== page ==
“Dear Readers, today I ate cake…”

Women are dieting themselves out of existence, but how has it become an acceptable norm? Jean Morley believes that certain media outlets must share a proportion of the blame.

“Sunday 1 January: 129 lbs. (but post-Christmas), alcohol units 14 (but effectively covers 2 days as 4 hours of party was on New Year’s Day), cigarettes 22, calories 5424.”

This is not, dear readers, the results of a recent medical or indeed my post-festive shopping list, these are the opening lines of Bridget Jones Diary. Much of the adoration of Helen Fielding’s novel revolves around the fact that it’s “just so believable”. Even the New York Times Book Review took off its sceptical spectacles for a moment, reviewing the book in 1998. “James Joyce it may not be”, it conceded, “but show me the woman to whom this sort of stream-of-consciousness, self-assessing mental clutter is unfamiliar, and I’ll show you the person who will not think Bridget Jones’s Diary is both completely hilarious and spot on.”

Excuse me? While it may seem bizarre to pick an argument with a newspaper review published nearly 12 years ago, I’m still a vicious opponent of the “Bridget Jones effect”. Reading the review online last week, the quote epitomised a cultural phenomenon that has been bothering me since my early teens. Somehow, in the last decade, female self-purgation has become not only a truth reflected by media outlets, but one which is laughed at and glorified too. “Hilarious” and “spot on” are two words typical of our treatment of a troubled female psyche, a mindset gesturing far more towards female body dysmorphic disorder than a healthy participation in everyday life.
Bridget Jones, the size twelve woman who monitors every calorific bite is the hidden author of our glossy magazines. Celebrities and mere mortals are interviewed in hushed confessional tones and, in a growing trend, invited to mathematically deduce their everyday intake. A most crass example, although I’m sure there are more, is the ‘What I ate today’ column in Now Magazine. The tagline that “former Atomic Kitten, 25, admits to skipping breakfast and guzzling tea” reels in readers, perched as they are on the edge of their scales. “Calories 1, 519” says the token nutritionist at the end of column, with the gravity of a state coroner delivering their report. “I’d suggest ditching the champagne and the mozzarella (which is packed with fat) and having fromage frais with the berries instead of cream.”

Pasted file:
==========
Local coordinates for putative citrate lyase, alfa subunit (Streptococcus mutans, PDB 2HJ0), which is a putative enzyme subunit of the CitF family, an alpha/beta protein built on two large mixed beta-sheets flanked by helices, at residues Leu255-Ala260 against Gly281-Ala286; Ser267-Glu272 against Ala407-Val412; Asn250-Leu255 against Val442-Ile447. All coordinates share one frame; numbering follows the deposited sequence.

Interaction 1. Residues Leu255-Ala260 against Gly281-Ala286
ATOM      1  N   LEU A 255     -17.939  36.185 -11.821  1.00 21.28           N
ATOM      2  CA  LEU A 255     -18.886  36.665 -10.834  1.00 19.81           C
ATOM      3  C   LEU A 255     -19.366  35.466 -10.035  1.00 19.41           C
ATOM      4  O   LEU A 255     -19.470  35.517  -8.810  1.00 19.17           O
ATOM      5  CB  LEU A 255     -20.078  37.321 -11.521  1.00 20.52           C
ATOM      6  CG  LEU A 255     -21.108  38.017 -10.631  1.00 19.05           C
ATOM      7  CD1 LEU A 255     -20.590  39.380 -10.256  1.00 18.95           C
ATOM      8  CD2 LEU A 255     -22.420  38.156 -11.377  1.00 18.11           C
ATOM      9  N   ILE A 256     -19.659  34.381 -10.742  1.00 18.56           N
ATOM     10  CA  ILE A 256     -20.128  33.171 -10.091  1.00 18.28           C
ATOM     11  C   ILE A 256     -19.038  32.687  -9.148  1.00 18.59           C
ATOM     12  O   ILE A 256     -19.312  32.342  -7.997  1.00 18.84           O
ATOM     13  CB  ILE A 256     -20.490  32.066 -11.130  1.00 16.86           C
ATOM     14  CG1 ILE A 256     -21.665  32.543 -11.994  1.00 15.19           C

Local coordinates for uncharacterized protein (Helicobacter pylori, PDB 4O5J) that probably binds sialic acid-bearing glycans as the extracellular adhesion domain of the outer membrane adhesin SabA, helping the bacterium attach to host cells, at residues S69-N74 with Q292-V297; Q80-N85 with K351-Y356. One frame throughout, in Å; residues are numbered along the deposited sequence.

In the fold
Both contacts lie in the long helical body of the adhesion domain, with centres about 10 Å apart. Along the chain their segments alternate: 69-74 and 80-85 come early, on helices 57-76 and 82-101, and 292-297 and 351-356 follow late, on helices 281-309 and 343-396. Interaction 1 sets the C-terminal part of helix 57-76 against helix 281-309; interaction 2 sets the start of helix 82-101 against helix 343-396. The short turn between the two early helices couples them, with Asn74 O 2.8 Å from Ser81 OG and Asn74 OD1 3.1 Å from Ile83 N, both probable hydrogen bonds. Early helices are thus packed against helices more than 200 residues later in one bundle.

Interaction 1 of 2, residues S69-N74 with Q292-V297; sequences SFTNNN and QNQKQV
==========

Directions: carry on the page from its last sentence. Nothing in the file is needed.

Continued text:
Maybe it’s unfair to blame magazine editors for women’s attitudes. They have copies to sell and fit female bodies are marketable. A friend of mine, a recent intern in an advertising agency, always stresses the idea of media-as-mirror. If readers are turned on by the rampant of excesses of hysterical womanhood, sell it to them at less than €1.95. Can we really apply harsh ethical standards to the magazines rating the week’s best-dressed? Given their founding principle as momentary diversion in the hairdressers, should we be analysing their alliterating articles at all?
Yes. The press doesn’t just print our opinions; it sanctifies and vilifies certain attitudes as well. The process of printing and circulating words immortalises them. It gives them an authority beyond the tinkle of everyday chat. And words are constantly moulded by the worlds of print and type. In a time when people’s greetings sound more like Facebook status updates, when we ‘poke’ and ‘tweet’ at strangers more than we wave, the terminology of popular media negotiates our behaviour. It would have been ludicrous to complain about ‘carb overloads’, ‘food comas’ and ‘total binges’ a generation or two ago, but we’re fast becoming numb to such guilt-ridden expressions. If the mock-shameful testimonies of brightest stars tell us anything it’s that all women are bound to self-hatred, together.
During the course of one’s entire education, certain words and expressions stick in the brain. First year of English in college left me with the title of a book. The Madwoman in the Attic is a wonderfully-named tome famous for a few controversial feminist arguments on 19th century fiction.
Although much of the main arguments have evacuated my brain, I can’t forget its commentary on the female body. In much Victorian literature, female characters are transient, feeble souls. Much like the kind of period drama heroines gracing our screens, these women melt on moors with the forecast of rain. Through writing women as weak and diminishing in body , male writers could simultaneously write female characters out of the culture of the time.
Could we see a similar motion at work in our magazines and Sunday supplements? By convincing us that food-anxieties are standard and more or less endorsing the will to starve, the media is writing women away. It’s time to exorcise Bridget Jones from our pages. Let’s make that our New Year’s resolution for 2010.